Once you start investing in growth assets the difference is in the range of possible returns and the likelihood of a negative return in any given year. Someone invested fully in shares in 2007, for example, was possibly returning 40–50% positive returns… it wasn’t possible to lose money in 2007! However, by 2008 the infamous Global Financial Crisis hit and those same investments were now returning negative 40–50%! However, if you stayed invested you were back to where you started in about 4–5 years.

Managing risk through Diversification

In investment circles, the question of whether to diversify or stay with a single asset class you understand can be hotly contested. My view is that unless you are a sophisticated investor, diversification will reduce investment risk for you.

Diversification is simply not having all your money in one asset class. It’s having your money spread across Australian (home country) Shares, International shares, property and fixed interest. It reduces risk and increases the reliability of outcomes.

Managed funds

How can you get this magical diversification? If you have a lot of money to invest then you can get a diversified investment program by buying assets directly… a share portfolio, a property portfolio, a fixed interest portfolio.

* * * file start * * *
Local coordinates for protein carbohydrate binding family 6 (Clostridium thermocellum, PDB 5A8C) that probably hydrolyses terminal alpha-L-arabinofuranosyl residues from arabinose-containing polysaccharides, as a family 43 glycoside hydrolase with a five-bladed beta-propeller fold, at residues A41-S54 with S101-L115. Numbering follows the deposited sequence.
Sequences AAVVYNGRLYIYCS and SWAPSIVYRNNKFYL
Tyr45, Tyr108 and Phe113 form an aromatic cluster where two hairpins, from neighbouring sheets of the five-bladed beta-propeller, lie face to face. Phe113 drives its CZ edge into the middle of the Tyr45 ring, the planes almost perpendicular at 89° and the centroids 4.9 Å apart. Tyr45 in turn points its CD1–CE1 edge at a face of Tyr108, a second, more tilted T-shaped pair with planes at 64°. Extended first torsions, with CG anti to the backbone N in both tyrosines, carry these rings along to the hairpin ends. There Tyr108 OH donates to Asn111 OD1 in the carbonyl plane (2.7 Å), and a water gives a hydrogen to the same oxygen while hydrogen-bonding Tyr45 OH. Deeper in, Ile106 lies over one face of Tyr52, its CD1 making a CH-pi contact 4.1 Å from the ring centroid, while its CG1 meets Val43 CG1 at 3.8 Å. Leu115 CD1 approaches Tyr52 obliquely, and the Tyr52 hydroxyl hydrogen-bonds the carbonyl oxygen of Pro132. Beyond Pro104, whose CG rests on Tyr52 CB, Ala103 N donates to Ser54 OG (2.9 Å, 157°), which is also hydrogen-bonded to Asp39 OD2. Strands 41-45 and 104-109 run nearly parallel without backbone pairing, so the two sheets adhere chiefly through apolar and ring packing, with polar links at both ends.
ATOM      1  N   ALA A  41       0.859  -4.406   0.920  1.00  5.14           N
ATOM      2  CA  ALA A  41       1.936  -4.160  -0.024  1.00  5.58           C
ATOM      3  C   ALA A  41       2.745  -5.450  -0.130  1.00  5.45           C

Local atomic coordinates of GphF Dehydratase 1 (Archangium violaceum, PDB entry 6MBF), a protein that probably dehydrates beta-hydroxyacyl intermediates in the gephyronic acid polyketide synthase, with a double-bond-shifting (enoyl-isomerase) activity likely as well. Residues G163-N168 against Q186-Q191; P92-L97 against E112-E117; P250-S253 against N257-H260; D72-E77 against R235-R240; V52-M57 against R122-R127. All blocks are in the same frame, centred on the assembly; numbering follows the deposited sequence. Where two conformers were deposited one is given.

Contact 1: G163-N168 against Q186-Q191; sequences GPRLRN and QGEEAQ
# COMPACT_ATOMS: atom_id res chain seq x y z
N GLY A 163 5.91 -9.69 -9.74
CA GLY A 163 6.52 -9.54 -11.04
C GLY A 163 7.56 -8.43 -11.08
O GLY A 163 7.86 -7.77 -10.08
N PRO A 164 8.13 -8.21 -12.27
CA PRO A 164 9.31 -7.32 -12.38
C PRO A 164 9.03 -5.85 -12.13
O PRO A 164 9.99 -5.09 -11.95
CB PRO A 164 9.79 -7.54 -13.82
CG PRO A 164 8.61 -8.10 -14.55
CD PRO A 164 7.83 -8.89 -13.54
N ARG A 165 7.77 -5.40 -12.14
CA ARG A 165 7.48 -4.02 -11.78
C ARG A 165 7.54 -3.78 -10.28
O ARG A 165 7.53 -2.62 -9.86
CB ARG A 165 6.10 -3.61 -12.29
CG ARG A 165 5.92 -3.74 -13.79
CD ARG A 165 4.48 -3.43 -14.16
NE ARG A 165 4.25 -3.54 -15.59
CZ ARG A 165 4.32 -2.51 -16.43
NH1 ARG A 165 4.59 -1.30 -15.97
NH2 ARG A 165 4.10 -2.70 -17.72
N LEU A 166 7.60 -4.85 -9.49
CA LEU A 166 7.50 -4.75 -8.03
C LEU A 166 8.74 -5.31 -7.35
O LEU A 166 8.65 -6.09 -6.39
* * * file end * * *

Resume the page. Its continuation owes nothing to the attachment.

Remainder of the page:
If you don’t have a spare million or two you could consider managed funds. This is where your money is pooled with other investors in what’s called a unit trust. You buy units in the unit trust. Because of the pooled nature, the fund will have millions of investor dollars to achieve the diversification you are seeking. The value of your unit holding is directly related to the value of the underlying assets it owns. 

The beauty of a managed fund is you don’t have to make any decisions after your initial decision to invest. You choose the level of risk you are prepared to take and then leave the professional manager to do the rest. You can start with only a few thousand dollars and contribute as little as $100 a month if that’s all you can spare… it’s a good start.

Unless you have a desire to invest in Socially Responsible Investment, I suggest you start by looking at low-cost index managers.

Socially Responsible Investment started out years ago as a way of screening out moral nasties from the investment portfolio — things like alcohol, tobacco, pornography. It then moved to screen out other things like environmental vandalism, poor labour standards or poor corporate governance. Over recent times SRI funds have moved towards not just screening out the bad companies, but actively seeking out companies doing things right or at the forefront of best practice. 

These funds are usually a little more expensive than mainstream funds due to the extra layer of research involved, however, they regularly outperform mainstream funds in terms of returns whilst giving back to the planet.

That’s a lot of financial information to wade through. Although there is a lot more I could cover, even my eyes are glazing over, so I’ll leave it there for now.